The Union Doesn't Get Jack


Democrats hope an Obama presidency will bring a surge in union power. Republicans fear an Obama presidency will bring … a surge in union power. A contrarian piece by the Manhattan Institute's Steven Malanga argues that they're both wrong:

[T]he long decline in union participation in this country isn't about to be reversed by a few federal laws. Indeed, despite a lack of success in Washington promoting card-check legislation, labor has been winning legislative victories for years at the state and local level, where they've been able to pass bushels of labor-friendly laws which nonetheless have had no discernable impact on their membership.

Today, for instance, some 32 states have so-called prevailing wage laws that require companies in certain industries that do business with government, especially construction firms, to pay their workers essentially what union members make. These laws are aimed at making it uncompetitive for government to hire non-union shops, thereby slowing their rise….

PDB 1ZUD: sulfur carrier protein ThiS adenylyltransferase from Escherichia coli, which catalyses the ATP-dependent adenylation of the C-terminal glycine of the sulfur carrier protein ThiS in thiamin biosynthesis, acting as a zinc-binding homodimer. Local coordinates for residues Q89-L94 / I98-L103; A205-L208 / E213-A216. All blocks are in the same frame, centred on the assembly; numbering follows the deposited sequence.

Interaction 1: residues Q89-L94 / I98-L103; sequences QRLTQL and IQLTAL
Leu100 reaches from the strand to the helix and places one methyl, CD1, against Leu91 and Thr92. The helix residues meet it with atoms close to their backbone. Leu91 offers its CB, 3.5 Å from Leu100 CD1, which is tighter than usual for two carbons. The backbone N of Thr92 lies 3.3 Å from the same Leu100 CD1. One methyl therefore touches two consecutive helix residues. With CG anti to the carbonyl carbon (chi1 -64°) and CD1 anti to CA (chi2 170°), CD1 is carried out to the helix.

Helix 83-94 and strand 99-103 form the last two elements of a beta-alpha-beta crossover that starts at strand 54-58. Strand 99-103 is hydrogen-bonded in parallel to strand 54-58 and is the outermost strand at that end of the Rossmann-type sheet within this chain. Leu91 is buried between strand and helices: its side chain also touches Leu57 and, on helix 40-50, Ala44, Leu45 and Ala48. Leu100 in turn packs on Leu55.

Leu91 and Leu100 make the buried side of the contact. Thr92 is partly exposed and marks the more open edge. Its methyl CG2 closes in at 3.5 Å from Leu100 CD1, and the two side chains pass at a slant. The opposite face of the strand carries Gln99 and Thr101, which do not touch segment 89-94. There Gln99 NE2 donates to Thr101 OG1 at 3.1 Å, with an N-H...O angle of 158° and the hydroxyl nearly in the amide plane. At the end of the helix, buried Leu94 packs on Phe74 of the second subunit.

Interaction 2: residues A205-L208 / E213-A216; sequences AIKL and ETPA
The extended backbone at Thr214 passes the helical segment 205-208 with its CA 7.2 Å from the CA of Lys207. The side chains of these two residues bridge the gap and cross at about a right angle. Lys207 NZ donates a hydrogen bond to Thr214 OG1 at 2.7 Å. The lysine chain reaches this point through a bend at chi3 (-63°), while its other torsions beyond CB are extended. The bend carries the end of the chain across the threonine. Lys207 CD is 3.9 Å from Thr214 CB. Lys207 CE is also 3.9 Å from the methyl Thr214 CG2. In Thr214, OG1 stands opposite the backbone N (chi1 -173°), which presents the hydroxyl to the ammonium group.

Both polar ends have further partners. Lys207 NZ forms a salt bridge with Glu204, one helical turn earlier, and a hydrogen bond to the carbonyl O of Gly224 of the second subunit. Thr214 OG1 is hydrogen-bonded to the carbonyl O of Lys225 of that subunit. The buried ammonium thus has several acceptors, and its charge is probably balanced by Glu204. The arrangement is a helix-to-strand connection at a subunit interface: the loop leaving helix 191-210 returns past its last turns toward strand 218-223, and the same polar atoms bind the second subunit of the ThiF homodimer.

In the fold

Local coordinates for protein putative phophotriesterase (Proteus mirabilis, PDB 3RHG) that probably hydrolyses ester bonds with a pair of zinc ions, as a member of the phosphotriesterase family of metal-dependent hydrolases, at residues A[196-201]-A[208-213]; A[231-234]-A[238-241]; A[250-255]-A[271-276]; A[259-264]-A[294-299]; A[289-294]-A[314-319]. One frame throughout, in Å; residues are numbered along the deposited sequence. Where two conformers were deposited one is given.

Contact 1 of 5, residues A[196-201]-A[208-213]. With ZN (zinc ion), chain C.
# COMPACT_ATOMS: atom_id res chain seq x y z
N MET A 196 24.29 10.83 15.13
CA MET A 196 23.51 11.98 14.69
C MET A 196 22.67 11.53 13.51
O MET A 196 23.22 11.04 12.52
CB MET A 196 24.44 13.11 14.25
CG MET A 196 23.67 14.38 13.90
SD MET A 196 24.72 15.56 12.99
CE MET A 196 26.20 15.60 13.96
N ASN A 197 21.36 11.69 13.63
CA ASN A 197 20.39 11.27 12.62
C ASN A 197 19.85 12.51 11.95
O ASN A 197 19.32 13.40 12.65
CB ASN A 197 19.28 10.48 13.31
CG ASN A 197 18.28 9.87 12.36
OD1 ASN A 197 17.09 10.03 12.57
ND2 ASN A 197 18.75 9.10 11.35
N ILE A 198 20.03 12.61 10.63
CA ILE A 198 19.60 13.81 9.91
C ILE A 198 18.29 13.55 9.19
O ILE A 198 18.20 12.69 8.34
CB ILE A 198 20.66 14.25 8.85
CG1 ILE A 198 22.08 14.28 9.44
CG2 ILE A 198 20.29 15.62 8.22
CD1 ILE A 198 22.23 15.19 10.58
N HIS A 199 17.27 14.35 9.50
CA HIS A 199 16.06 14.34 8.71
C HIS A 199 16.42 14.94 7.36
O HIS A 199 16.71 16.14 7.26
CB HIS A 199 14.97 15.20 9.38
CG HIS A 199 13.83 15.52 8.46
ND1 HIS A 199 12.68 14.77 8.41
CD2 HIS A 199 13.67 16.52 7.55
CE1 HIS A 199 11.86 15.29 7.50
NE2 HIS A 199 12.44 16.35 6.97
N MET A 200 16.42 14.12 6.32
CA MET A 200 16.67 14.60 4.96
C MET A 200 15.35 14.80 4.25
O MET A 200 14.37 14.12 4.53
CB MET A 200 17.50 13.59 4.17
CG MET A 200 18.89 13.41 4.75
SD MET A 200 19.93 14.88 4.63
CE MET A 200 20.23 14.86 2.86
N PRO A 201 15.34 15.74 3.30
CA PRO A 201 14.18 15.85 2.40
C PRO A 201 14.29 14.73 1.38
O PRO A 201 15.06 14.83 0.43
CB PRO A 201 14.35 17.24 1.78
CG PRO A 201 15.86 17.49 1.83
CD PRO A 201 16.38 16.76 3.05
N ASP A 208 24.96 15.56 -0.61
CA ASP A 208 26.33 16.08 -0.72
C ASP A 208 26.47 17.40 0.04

The results of these hundreds of laws and backdoor deals are hardly impressive. Take construction, the one industry most affected by such laws–and an industry that, unlike manufacturing, can't be outsourced overseas. Even though government controls about 25 percent of all construction in the country, in the last 30 years, according to research by economists David Macpherson and Barry Hirsch, unionization in the construction industry has declined by nearly two-thirds to just 14 percent of all workers, from 38 percent. The decline has been relentless through Democratic and Republican presidential administrations.

Meanwhile, over at The Art of the Possible, the even-more-contrarian Kevin Carson calls on labor militants to try their luck organizing with neither the help nor the hindrance of the state.